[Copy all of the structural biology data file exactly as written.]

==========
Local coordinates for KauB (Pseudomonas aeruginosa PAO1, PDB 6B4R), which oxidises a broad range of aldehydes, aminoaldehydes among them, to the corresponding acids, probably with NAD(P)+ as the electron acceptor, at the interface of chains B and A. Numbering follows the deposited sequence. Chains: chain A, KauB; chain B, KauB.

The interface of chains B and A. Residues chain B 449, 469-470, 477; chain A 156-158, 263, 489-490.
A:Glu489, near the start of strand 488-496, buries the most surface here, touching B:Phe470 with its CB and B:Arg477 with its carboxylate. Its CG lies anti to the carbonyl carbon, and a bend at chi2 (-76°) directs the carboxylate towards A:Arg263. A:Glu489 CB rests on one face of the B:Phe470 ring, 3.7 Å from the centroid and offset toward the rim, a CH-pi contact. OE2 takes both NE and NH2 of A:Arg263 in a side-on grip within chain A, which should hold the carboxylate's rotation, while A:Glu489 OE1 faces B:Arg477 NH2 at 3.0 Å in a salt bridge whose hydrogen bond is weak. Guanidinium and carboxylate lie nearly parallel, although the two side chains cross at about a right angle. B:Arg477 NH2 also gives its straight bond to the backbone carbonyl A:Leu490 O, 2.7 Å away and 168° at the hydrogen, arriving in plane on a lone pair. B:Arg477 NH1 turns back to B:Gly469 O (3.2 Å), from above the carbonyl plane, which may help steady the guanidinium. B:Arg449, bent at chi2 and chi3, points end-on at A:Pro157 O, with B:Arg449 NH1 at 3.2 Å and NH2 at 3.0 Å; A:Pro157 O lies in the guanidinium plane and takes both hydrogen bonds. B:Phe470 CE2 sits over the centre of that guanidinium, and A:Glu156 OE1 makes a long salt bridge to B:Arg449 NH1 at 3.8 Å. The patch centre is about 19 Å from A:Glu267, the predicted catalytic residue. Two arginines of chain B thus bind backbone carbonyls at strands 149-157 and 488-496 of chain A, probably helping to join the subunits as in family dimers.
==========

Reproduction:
Local coordinates for KauB (Pseudomonas aeruginosa PAO1, PDB 6B4R), which oxidises a broad range of aldehydes, aminoaldehydes among them, to the corresponding acids, probably with NAD(P)+ as the electron acceptor, at the interface of chains B and A. Numbering follows the deposited sequence. Chains: chain A, KauB; chain B, KauB.

The interface of chains B and A. Residues chain B 449, 469-470, 477; chain A 156-158, 263, 489-490.
A:Glu489, near the start of strand 488-496, buries the most surface here, touching B:Phe470 with its CB and B:Arg477 with its carboxylate. Its CG lies anti to the carbonyl carbon, and a bend at chi2 (-76°) directs the carboxylate towards A:Arg263. A:Glu489 CB rests on one face of the B:Phe470 ring, 3.7 Å from the centroid and offset toward the rim, a CH-pi contact. OE2 takes both NE and NH2 of A:Arg263 in a side-on grip within chain A, which should hold the carboxylate's rotation, while A:Glu489 OE1 faces B:Arg477 NH2 at 3.0 Å in a salt bridge whose hydrogen bond is weak. Guanidinium and carboxylate lie nearly parallel, although the two side chains cross at about a right angle. B:Arg477 NH2 also gives its straight bond to the backbone carbonyl A:Leu490 O, 2.7 Å away and 168° at the hydrogen, arriving in plane on a lone pair. B:Arg477 NH1 turns back to B:Gly469 O (3.2 Å), from above the carbonyl plane, which may help steady the guanidinium. B:Arg449, bent at chi2 and chi3, points end-on at A:Pro157 O, with B:Arg449 NH1 at 3.2 Å and NH2 at 3.0 Å; A:Pro157 O lies in the guanidinium plane and takes both hydrogen bonds. B:Phe470 CE2 sits over the centre of that guanidinium, and A:Glu156 OE1 makes a long salt bridge to B:Arg449 NH1 at 3.8 Å. The patch centre is about 19 Å from A:Glu267, the predicted catalytic residue. Two arginines of chain B thus bind backbone carbonyls at strands 149-157 and 488-496 of chain A, probably helping to join the subunits as in family dimers.